Most genuine ghosts and poltergeists, Fodor taught, were emanations of sexual frustration. Gef the Talking Mongoose, for example, may have been some kind of long, hairy, living penis substitute in search of the welcoming female burrow of the lonely teenage girl he haunted, the supernatural equivalent of the classic Freudian interpretation of a “cigar.” As he put it in The Haunted Mind: “If the life-force cannot be discharged through the reproductive organs, it may create monstrosities of some kind.”

Rather than the usual ectoplasm, Fodor preferred to speak of “knickerplasm” (“pantiesplasm” for U.S. readers, I suppose), noting how this sticky, gloopy, wet substance, which was supposed to be used by dead souls as a makeshift “body” to physically manifest to the faithful during Spiritualist séances, often appeared to emanate from inside female mediums’ vaginas: He devised experiments purporting to specifically demonstrate so. Gives the scene in Ghostbusters in which Peter Venkman gets messily “slimed” in the face in a haunted hotel corridor a whole new layer of meaning.

Even worse, some of the spunkiest spooks were very much a creation of joint genital enterprise. Fodor approvingly cited an Italian colleague on the matter thus: “Ectoplasm is not drawn from the medium alone, but often from half a dozen sitters [i.e., guests] as well; mediums who pack 15-20 people into a small room without ventilation, often for two hours of physical phenomena, should be prosecuted for offense against public health and decency.” Maybe that’s how monkeypox got started?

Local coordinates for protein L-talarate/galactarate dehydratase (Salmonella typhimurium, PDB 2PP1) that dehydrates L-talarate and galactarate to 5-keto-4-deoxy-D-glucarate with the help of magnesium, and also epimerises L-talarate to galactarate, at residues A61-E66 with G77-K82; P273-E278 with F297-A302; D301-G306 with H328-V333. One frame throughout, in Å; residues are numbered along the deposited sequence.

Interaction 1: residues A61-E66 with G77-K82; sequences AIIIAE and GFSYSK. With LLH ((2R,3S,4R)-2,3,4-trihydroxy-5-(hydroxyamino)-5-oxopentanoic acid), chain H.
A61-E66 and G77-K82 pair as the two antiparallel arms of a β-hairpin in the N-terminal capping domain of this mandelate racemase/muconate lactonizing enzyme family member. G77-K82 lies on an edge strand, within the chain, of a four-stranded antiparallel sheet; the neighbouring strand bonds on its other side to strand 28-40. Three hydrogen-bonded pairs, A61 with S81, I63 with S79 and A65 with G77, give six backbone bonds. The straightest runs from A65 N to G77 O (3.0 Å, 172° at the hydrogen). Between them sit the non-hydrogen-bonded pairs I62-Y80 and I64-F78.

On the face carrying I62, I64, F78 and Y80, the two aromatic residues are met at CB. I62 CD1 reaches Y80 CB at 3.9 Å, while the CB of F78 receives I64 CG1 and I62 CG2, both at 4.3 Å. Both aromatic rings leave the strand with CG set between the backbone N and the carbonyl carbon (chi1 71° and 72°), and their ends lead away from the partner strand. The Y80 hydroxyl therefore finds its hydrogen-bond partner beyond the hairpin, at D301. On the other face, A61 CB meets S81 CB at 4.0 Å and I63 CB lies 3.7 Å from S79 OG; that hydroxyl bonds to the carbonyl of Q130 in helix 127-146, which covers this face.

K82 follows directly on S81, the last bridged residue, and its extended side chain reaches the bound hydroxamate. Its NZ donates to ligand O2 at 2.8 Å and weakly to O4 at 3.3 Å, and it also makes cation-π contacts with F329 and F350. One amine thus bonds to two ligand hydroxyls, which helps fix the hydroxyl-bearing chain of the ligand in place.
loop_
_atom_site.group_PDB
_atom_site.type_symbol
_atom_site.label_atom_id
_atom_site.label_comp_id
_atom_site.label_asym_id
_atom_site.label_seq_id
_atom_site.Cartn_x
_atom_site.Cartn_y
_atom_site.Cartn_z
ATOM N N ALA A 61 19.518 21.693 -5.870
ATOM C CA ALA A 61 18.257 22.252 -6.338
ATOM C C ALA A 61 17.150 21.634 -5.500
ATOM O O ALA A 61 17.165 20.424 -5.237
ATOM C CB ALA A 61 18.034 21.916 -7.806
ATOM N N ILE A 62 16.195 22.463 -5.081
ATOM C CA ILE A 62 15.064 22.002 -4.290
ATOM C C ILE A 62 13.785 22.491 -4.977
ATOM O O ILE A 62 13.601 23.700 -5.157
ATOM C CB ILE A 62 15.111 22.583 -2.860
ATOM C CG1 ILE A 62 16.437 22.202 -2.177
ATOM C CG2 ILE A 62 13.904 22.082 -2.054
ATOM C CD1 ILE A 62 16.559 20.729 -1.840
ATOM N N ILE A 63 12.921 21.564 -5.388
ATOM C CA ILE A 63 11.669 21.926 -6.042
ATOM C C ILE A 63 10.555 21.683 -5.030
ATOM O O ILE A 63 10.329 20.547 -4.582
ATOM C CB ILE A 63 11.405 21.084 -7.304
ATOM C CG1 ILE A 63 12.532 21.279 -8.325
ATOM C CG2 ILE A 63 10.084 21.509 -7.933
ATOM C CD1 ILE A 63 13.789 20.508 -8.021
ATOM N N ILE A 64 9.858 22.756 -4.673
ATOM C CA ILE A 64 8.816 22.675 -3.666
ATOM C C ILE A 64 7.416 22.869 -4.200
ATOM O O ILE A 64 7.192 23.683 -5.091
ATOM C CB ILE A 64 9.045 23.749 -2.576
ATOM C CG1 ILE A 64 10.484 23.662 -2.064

One Fuck in the Grave
To prove his psychoanalytical-paranormal hypothesis—which, late in life, Sigmund Freud specifically endorsed as a matter of medical “science”—Fodor inspected a number of incredibly bizarre and perverted hauntings such as that of a London lady named Gertrude, haunted by a dead man named Charles, who had fallen in love with her from beyond the grave. As Charles had only an astral body, not a fleshly one, this proved quite a problem when it came to subsequent acts of carnal union.

According to Fodor, “The remedy that Charles found was unprintable in a respectable journal of psychical research.” The Haunted Mind was not a terribly respectable book, however, so Fodor felt free to tell the whole story himself there. At the instigation of Charles, an “instrument” was purchased by Gertrude and handed over to a willing female medium to wear whenever she came to visit—a strap-on dildo. The medium would go into a trance, be possessed by Charles, and allow Gertrude to hop aboard and ride the dead man by proxy.

This was handy because, “by reason of heart trouble,” Gertrude’s living husband was wholly unable to satisfy his wife with his own real-life “instrument,” thereby causing the figure of “Charles” (who was actually naught but a ghostly projection of the frustrated wife’s continued desire for sex) to manifest in the first place. Via such phantom sex-therapy, Gertrude “blossomed and became younger and more beautiful,” but after three years tragedy struck: Her husband found the “instrument” in question and “accidentally” stood on and smashed it. For some reason Gertrude couldn’t obtain another, said Fodor, “And that was the end of the fountain of youth.”

Due to his unbelievably strange activities (I won’t mention the woman he found who could produce live birds and small archaeological exhibits to order from inside her haunted front-hole), Fodor ultimately ended up being sacked by the shocked old ladies who ran the psychical research institute for which he worked in London. There was even a scandalous court case in which he tried to sue a leading Spiritualist newspaper for essentially suggesting he was just a massive pervert—making him ultimately feel compelled to move to New York, where massive perverts were made to feel far more welcome, at least amongst the expatriate Freudian Jewish analyst community.